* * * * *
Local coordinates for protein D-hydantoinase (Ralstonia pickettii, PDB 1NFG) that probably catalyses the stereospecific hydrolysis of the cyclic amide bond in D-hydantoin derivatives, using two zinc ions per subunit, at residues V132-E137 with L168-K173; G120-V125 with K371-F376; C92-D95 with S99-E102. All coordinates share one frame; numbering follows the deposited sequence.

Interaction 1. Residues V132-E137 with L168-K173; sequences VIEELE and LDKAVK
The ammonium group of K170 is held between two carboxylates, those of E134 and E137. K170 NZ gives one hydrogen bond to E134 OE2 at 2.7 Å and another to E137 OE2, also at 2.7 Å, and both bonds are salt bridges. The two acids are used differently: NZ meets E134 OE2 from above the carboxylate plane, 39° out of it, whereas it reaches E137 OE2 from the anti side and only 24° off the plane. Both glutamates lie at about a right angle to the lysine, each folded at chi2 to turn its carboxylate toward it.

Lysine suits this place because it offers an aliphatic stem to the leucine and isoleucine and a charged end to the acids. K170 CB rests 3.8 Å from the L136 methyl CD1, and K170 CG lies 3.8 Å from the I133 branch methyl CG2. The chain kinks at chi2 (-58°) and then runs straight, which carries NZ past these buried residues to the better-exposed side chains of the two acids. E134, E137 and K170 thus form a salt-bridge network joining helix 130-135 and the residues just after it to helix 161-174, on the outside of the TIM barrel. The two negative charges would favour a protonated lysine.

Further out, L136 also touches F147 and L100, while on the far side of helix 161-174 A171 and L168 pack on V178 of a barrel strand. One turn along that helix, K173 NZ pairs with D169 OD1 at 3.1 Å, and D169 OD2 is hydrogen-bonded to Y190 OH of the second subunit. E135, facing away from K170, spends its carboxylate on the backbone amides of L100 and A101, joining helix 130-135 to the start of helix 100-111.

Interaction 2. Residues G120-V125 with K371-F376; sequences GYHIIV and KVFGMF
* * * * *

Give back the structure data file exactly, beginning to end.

Local coordinates for protein D-hydantoinase (Ralstonia pickettii, PDB 1NFG) that probably catalyses the stereospecific hydrolysis of the cyclic amide bond in D-hydantoin derivatives, using two zinc ions per subunit, at residues V132-E137 with L168-K173; G120-V125 with K371-F376; C92-D95 with S99-E102. All coordinates share one frame; numbering follows the deposited sequence.

Interaction 1. Residues V132-E137 with L168-K173; sequences VIEELE and LDKAVK
The ammonium group of K170 is held between two carboxylates, those of E134 and E137. K170 NZ gives one hydrogen bond to E134 OE2 at 2.7 Å and another to E137 OE2, also at 2.7 Å, and both bonds are salt bridges. The two acids are used differently: NZ meets E134 OE2 from above the carboxylate plane, 39° out of it, whereas it reaches E137 OE2 from the anti side and only 24° off the plane. Both glutamates lie at about a right angle to the lysine, each folded at chi2 to turn its carboxylate toward it.

Lysine suits this place because it offers an aliphatic stem to the leucine and isoleucine and a charged end to the acids. K170 CB rests 3.8 Å from the L136 methyl CD1, and K170 CG lies 3.8 Å from the I133 branch methyl CG2. The chain kinks at chi2 (-58°) and then runs straight, which carries NZ past these buried residues to the better-exposed side chains of the two acids. E134, E137 and K170 thus form a salt-bridge network joining helix 130-135 and the residues just after it to helix 161-174, on the outside of the TIM barrel. The two negative charges would favour a protonated lysine.

Further out, L136 also touches F147 and L100, while on the far side of helix 161-174 A171 and L168 pack on V178 of a barrel strand. One turn along that helix, K173 NZ pairs with D169 OD1 at 3.1 Å, and D169 OD2 is hydrogen-bonded to Y190 OH of the second subunit. E135, facing away from K170, spends its carboxylate on the backbone amides of L100 and A101, joining helix 130-135 to the start of helix 100-111.

Interaction 2. Residues G120-V125 with K371-F376; sequences GYHIIV and KVFGMF